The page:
Frankie’s – The Blue Room Theatre & Variegated Productions
godeatgod – The Blue Room Theatre Summer Nights & Squid Vicious
The Inconsequential Lives of Little Fish – The Blue Room Theatre & Frieda, Sam & Friends
Let me finish. – The Blue Room Theatre & Charlotte Otton
Unveiling: Gay Sex for Endtimes – The Blue Room Theatre & Renegade Productions

Best New Work
Samantha Chester & Ensemble – HIRO: The Man Who Sailed His House, Samantha Chester
Julia Hales with Finn O’Branagain and Clare Watson – You Know We Belong Together, A Black Swan, Perth Festival and DADAA Co-Production
Barbara Hostalek – Banned, Mudskipper Productions
Libby Klysz & Ensemble – Frankie’s, Variegated Productions
Terence Smith – 52 Hertz, Beyond the Yard

Best Newcomer
Cassidy Dunn – The Talk, The Last Great Hunt
Mackenzie Dunn – Assassins & Summer of the Seventeenth Doll, Black Swan State Theatre Company
Julia Hales – You Know We Belong Together, A Black Swan, Perth Festival and DADAA Co-Production
Frieda Lee – The Inconsequential Lives of Little Fish, The Blue Room Theatre & Frieda, Sam & Friends
Angela Mahlatjie – Let me finish., The Blue Room Theatre & Charlotte Otton

Best Supporting Actor (Male)
Geoff Kelso – Assassins, Black Swan State Theatre Company
Russell Leonard – Slap & Tickle, The Blue Room Theatre Summer Nights & The Kabuki Drop & WAYJO
Will O’Mahony – Assassins, Black Swan State Theatre Company
Igor Sas – Hir, Black Swan State Theatre Company
Mararo Wangai – Improvement Club, The Last Great Hunt

Best Supporting Actor (Female)
Caitlin Beresford-Ord – Assassins, Black Swan State Theatre Company
Mackenzie Dunn – Summer of the Seventeenth Doll, Black Swan State Theatre Company
Vivienne Garrett – Summer of the Seventeenth Doll, Black Swan State Theatre Company
Jo Morris – Josephine!, The Blue Room Theatre Summer Nights & Second Chance Theatre
Morgan Owen – Court My Crotch, The Blue Room Theatre & FUGUE

Best Actor in a Mainstage Production (Male), presented by Artist Management Australia
Jacob Allan – Summer of the Seventeenth Doll, Black Swan State Theatre Company
Gary Cooper – Skylab, Black Swan State Theatre Company & Yirra Yaakin Theatre Company
Sam Longley – Tom Vickers and the Extraordinary Adventure of his Missing Sock, Spare Parts Puppet Theatre & Western Australian Museum
Will O’Mahony – Hir, Black Swan State Theatre Company
Kelton Pell – Summer of the Seventeenth Doll, Black Swan State Theatre Company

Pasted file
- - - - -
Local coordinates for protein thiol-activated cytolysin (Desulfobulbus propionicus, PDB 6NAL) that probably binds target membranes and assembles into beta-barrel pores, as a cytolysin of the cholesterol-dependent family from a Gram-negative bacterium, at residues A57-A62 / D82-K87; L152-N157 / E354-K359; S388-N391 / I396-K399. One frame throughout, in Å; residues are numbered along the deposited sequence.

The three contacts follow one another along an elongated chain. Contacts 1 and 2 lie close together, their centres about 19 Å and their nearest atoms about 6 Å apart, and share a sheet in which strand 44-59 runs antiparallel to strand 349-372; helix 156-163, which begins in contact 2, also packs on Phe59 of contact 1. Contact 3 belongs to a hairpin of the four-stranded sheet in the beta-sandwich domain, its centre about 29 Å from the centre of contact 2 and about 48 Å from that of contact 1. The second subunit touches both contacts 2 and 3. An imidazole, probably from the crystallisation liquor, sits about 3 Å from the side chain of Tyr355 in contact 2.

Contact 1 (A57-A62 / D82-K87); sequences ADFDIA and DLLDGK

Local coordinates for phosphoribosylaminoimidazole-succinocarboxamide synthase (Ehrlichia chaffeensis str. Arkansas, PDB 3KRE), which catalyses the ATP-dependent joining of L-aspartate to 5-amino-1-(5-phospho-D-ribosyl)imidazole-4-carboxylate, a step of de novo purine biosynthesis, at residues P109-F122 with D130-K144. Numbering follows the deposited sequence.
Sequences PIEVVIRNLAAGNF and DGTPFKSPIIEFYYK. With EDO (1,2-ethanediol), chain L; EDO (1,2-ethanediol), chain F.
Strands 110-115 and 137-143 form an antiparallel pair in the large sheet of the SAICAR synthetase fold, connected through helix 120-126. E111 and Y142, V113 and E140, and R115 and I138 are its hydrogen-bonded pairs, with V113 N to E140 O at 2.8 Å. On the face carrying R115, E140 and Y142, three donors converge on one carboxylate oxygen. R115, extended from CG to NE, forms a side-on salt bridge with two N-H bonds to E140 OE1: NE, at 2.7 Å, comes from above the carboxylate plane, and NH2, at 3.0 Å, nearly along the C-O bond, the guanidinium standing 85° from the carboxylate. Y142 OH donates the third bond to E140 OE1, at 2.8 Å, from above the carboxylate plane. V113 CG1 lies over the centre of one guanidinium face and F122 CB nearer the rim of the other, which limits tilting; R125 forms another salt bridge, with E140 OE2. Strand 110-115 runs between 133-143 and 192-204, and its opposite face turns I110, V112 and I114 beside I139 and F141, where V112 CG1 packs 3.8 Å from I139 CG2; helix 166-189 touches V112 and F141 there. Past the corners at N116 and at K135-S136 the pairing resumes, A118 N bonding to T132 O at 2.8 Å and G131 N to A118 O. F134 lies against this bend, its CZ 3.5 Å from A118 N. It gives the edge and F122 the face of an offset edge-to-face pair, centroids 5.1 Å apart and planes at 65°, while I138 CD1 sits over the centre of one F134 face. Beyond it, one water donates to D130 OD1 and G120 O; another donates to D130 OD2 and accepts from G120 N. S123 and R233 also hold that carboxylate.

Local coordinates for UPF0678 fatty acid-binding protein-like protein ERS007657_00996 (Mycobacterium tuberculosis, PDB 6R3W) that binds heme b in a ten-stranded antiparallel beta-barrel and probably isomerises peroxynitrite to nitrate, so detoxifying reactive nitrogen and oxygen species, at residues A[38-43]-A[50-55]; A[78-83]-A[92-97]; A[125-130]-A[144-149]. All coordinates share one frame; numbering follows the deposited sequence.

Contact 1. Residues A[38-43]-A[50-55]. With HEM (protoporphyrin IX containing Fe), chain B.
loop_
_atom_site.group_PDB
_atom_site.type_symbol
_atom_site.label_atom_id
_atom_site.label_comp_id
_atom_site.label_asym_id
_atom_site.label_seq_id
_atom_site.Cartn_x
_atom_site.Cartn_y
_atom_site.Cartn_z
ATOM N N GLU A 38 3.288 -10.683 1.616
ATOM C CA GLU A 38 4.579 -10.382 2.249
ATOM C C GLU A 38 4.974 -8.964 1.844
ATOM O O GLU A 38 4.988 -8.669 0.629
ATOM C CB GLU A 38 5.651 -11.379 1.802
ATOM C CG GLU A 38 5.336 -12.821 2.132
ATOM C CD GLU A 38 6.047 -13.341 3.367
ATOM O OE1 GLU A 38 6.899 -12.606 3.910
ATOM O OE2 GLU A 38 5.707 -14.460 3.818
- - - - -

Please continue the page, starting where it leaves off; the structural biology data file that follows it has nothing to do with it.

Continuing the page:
Best Actor in a MainStage Production (Female), presented by Moore Creative Artists
Julia Hales – You Know We Belong Together, A Black Swan – Perth Festival and DADAA Co-Production
Monica Main – The Swash-Line Secret!, The WA Museum Shipwrecks Gallery
Amy Mathews – Summer of the Seventeenth Doll, Black Swan State Theatre Company
Toni Scanlan – Hir, Black Swan State Theatre Company
Alison van Reeken – Summer of the Seventeenth Doll, Black Swan State Theatre Company

Best Actor in an Independent Production (Male), presented by Media Super
Humphrey Bower – HIRO: The Man Who Sailed His House, The Blue Room Theatre & Samantha Chester
St John Cowcher – Frankie’s, The Blue Room Theatre & Variegated Productions
Sam Hayes – The Inconsequential Lives of Little Fish, The Blue Room Theatre & Frieda, Sam & Friends
iOTA – Slap & Tickle, The Blue Room Theatre Summer Nights & The Kabuki Drop & WAYJO
Andrew Sutherland – Unveiling: Gay Sex for Endtimes, The Blue Room Theatre & Renegade Productions

Best Actor in an Independent Production (Female), presented by Media Super
Holly Jones – Banned, The Blue Room Theatre & Mudskipper Productions
Frieda Lee – The Inconsequential Lives of Little Fish, The Blue Room Theatre & Frieda, Sam & Friends
Esther Longhurst – Frankie’s, The Blue Room Theatre & Variegated Productions
Della Rae Morrison – Banned, The Blue Room Theatre & Mudskipper Productions
Clare Testoni – The Beast and The Bride, The Blue Room Theatre Summer Nights & Bow & Dagger

Best Director of a Mainstage Production
Gita Bezard – The Talk, The Last Great Hunt
Jeffrey Jay Fowler – In The Next Room, or The Vibrator Play, Black Swan State Theatre
Company
Adam Mitchell – Summer of the Seventeenth Doll, Black Swan State Theatre Company
Zoe Pepper – Hir, Black Swan State Theatre Company
Clare Watson – You Know We Belong Together, A Black Swan, Perth Festival and DADAA Co-Production

Best Director of an Independent Production
Susie Conte – Lysistrata, Tempest Theatre
Libby Klysz – Frankie’s, The Blue Room Theatre & Variegated Productions
Joe Lui – Unveiling: Gay Sex for Endtimes, The Blue Room Theatre & Renegade Productions
Scott McArdle – Josephine!, The Blue Room Theatre Summer Nights & Second Chance Theatre
James McMillan – Court My Crotch, The Blue Room Theatre & FUGUE

DANCE AWARDS

Best Production
Dracula – West Australian Ballet
Dust on the Shortbread – Anything Is Valid Dance Theatre
Structural Dependency – Brooke Leeder & Dancers, with Louis Frere-Harvey, Nemo Gandossini-Poirier and Matthew Thorley
“WA Dance Makers Project” – Co3 Australia

Best New Work
Carly Armstrong, Jessica Lewis & Amy Wiseman – You Do Ewe, WA Dance Makers Project,